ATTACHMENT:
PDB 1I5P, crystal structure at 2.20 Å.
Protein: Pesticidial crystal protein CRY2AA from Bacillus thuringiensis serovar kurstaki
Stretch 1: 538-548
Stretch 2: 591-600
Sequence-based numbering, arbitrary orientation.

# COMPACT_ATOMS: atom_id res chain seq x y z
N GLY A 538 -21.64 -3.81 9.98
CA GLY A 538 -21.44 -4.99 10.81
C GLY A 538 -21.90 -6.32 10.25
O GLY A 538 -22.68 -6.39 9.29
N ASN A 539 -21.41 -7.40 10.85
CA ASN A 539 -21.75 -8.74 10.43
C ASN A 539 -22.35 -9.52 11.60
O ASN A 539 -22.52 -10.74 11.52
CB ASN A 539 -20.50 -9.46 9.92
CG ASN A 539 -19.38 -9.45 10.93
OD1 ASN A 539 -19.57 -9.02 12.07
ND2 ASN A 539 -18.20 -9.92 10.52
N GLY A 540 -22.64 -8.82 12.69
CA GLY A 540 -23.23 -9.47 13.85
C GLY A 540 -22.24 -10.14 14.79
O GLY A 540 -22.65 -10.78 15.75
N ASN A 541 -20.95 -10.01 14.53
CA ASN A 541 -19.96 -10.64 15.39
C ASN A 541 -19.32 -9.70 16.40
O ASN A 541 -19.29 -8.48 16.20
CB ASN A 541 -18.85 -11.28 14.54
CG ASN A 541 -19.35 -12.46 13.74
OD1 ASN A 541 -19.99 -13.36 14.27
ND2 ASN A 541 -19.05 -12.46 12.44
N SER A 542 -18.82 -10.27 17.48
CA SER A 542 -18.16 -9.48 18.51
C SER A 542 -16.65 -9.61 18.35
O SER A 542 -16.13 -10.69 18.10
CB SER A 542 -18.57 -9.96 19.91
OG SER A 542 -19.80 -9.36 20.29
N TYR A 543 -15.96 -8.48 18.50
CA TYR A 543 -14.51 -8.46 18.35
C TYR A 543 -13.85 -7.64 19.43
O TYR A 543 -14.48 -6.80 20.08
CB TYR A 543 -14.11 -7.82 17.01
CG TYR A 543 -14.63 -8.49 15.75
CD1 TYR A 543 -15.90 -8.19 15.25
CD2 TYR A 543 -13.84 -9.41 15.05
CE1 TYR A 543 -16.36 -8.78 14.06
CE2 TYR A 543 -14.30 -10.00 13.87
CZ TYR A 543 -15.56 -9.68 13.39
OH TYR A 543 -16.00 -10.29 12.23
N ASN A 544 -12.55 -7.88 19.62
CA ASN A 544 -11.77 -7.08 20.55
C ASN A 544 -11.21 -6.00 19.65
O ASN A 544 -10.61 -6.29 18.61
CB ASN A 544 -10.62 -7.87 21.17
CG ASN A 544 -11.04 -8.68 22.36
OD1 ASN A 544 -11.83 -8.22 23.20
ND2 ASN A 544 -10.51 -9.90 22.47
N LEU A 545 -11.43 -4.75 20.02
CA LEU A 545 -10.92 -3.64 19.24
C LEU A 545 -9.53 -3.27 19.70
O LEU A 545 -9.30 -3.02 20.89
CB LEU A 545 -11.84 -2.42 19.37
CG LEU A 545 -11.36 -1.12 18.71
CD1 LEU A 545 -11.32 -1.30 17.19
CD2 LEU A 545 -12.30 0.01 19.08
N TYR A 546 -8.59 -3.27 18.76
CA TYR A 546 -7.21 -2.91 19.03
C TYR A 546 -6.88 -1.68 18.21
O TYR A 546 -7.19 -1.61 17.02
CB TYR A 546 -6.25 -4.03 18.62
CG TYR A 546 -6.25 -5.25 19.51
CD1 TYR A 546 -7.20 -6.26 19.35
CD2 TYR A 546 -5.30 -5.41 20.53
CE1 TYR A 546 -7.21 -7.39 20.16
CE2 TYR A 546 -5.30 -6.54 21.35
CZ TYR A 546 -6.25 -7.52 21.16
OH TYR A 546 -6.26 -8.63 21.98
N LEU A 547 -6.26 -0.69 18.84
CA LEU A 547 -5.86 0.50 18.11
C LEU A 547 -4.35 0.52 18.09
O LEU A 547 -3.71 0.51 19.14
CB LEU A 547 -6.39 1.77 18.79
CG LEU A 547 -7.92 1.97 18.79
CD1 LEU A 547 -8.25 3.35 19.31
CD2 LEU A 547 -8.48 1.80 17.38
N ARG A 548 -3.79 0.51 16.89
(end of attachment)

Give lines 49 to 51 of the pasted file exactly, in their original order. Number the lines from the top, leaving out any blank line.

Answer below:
N ASN A 544 -12.55 -7.88 19.62
CA ASN A 544 -11.77 -7.08 20.55
C ASN A 544 -11.21 -6.00 19.65